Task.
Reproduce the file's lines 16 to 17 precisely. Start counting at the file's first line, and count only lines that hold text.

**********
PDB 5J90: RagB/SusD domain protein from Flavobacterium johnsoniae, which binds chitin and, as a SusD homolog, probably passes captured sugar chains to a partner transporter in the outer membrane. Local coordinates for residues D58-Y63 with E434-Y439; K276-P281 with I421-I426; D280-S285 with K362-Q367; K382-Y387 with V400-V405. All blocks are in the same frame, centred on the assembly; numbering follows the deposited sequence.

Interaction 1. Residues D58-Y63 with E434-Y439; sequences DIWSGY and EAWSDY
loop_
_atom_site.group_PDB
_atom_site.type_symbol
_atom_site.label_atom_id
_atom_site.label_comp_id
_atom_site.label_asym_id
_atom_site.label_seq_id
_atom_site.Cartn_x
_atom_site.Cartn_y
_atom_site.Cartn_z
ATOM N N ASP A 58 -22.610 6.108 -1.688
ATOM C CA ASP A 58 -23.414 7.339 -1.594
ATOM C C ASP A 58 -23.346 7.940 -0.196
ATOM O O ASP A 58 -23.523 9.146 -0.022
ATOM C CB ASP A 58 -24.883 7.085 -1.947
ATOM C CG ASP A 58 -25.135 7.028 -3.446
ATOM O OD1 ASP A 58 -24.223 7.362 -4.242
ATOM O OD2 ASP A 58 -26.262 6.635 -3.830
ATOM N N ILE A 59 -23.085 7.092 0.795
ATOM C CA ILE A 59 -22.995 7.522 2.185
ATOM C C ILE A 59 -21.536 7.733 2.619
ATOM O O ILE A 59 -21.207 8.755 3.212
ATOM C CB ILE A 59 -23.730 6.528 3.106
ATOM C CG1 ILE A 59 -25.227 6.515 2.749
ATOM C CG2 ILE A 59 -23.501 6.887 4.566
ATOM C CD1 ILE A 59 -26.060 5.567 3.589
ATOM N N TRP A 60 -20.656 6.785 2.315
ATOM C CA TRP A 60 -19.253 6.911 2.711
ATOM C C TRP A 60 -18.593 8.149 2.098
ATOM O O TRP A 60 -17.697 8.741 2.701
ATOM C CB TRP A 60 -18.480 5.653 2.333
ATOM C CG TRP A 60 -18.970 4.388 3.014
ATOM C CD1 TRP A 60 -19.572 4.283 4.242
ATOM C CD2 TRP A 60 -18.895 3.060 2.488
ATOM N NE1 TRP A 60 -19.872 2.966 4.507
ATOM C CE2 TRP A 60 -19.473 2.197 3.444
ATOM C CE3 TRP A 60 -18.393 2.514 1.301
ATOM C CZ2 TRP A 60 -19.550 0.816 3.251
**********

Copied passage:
ATOM O O ASP A 58 -23.523 9.146 -0.022
ATOM C CB ASP A 58 -24.883 7.085 -1.947